3 The Truth About Heroes

"Most heroes don't care about you. They only care about their image, and Homelander is the worst of them."

Starlight's moments of public honesty and courage had been gradually increasing since season 1, but it took the horrific events of "Herogasm" to reach this breaking point. Despite all of the cruel things superheroes have done, most of the public still adores them and believe them to be infallible.

Unwilling to contribute to these lies any longer, Starlight bluntly and concisely delivers a hard, but necessary truth for the public to hear. It is particularly bold of her to call out Homelander as the worst of the superheroes, given all the evil things he has done with his destructive, potentially cataclysmic, and seemingly invincible abilities. She doesn't do it just to be bold; she does it because she knows it's right and she can no longer allow the public to believe that their "hero" who callously murders and destroys is a person to be admired and trusted.

2 Quitting Vought

"I'm not Starlight anymore. My name is Annie January and I f*cking quit."

Many people dream of quitting their jobs to their horrible boss's face in epic fashion. By renouncing her Starlight identity and quitting the Seven, Annie January quits through a livestream video amongst the carnage from Herogasm. True to her character, she doesn't just quit in a way that helps herself.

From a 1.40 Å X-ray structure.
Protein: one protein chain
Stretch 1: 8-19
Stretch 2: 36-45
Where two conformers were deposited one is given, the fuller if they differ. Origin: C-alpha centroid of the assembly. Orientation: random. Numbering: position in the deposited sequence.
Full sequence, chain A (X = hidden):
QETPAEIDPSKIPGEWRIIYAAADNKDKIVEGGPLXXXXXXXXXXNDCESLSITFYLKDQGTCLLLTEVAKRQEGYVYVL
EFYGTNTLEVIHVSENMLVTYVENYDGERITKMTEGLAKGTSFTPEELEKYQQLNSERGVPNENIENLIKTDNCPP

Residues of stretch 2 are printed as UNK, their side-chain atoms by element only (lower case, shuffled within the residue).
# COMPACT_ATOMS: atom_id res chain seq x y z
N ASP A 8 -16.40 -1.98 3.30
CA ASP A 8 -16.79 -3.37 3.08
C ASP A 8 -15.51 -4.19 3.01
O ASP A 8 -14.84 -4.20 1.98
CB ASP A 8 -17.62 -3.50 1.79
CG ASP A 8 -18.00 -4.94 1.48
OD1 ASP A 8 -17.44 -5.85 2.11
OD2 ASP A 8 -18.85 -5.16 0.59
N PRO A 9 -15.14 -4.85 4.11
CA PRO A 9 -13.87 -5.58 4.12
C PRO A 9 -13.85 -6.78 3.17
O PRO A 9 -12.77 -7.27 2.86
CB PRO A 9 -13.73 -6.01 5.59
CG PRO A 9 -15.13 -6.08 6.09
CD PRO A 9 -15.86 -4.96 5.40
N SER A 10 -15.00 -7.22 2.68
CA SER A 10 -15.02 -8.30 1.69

RELATED: The Boys' 10 Bravest Characters

She quits in a way where she can help people, informing the public of some of the true corruption and lies surrounding Vought, Homelander, and most of the other superheroes. She tried to make things better from the inside, but in the end, she realizes she can still use her platform, be more authentic to herself, and ultimately do more good on the outside as Annie.

1 No Longer Scared Of Homelander

"I'm not scared of you anymore. I'm not. I see who you are. I see how small you are."

Like most of the other members of the Seven, Annie was terrified of Homelander. That fear is one of Homelander's greatest assets, allowing him to control and manipulate others more than his actual powers can.

Annie is now able to see that underneath all of his power and strength is an immature boy who was unloved as a child, a boy who is desperate to be adored and admired, a boy who doesn't know how to cope when he doesn't get what he wants. Now that Annie sees through him and is no longer afraid of him, Homelander will never have the same hold over her again.

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NEXT: 10 Marvel Heroes The Boys Could Beat In a Fight